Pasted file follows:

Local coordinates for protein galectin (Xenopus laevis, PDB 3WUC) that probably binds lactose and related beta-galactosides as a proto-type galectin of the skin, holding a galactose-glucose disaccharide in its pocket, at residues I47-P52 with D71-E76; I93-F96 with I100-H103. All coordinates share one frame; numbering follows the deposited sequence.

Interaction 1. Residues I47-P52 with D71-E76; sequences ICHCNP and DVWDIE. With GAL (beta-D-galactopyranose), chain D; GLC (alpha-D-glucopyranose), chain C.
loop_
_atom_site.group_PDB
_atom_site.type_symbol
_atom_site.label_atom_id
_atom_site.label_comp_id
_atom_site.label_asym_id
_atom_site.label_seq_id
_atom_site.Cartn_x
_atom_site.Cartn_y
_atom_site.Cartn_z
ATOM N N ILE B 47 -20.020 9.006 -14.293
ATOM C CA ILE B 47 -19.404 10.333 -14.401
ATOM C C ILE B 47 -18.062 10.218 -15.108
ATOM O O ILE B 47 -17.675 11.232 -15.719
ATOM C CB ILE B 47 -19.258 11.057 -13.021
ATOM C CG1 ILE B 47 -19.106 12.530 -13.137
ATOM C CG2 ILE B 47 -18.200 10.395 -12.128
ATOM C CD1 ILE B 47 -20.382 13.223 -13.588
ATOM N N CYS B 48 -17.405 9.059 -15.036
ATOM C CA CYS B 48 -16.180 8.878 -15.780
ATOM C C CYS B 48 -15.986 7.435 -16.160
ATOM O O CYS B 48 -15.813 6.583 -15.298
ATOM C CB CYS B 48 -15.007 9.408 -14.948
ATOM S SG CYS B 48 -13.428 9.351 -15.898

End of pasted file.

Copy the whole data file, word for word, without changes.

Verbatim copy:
Local coordinates for protein galectin (Xenopus laevis, PDB 3WUC) that probably binds lactose and related beta-galactosides as a proto-type galectin of the skin, holding a galactose-glucose disaccharide in its pocket, at residues I47-P52 with D71-E76; I93-F96 with I100-H103. All coordinates share one frame; numbering follows the deposited sequence.

Interaction 1. Residues I47-P52 with D71-E76; sequences ICHCNP and DVWDIE. With GAL (beta-D-galactopyranose), chain D; GLC (alpha-D-glucopyranose), chain C.
loop_
_atom_site.group_PDB
_atom_site.type_symbol
_atom_site.label_atom_id
_atom_site.label_comp_id
_atom_site.label_asym_id
_atom_site.label_seq_id
_atom_site.Cartn_x
_atom_site.Cartn_y
_atom_site.Cartn_z
ATOM N N ILE B 47 -20.020 9.006 -14.293
ATOM C CA ILE B 47 -19.404 10.333 -14.401
ATOM C C ILE B 47 -18.062 10.218 -15.108
ATOM O O ILE B 47 -17.675 11.232 -15.719
ATOM C CB ILE B 47 -19.258 11.057 -13.021
ATOM C CG1 ILE B 47 -19.106 12.530 -13.137
ATOM C CG2 ILE B 47 -18.200 10.395 -12.128
ATOM C CD1 ILE B 47 -20.382 13.223 -13.588
ATOM N N CYS B 48 -17.405 9.059 -15.036
ATOM C CA CYS B 48 -16.180 8.878 -15.780
ATOM C C CYS B 48 -15.986 7.435 -16.160
ATOM O O CYS B 48 -15.813 6.583 -15.298
ATOM C CB CYS B 48 -15.007 9.408 -14.948
ATOM S SG CYS B 48 -13.428 9.351 -15.898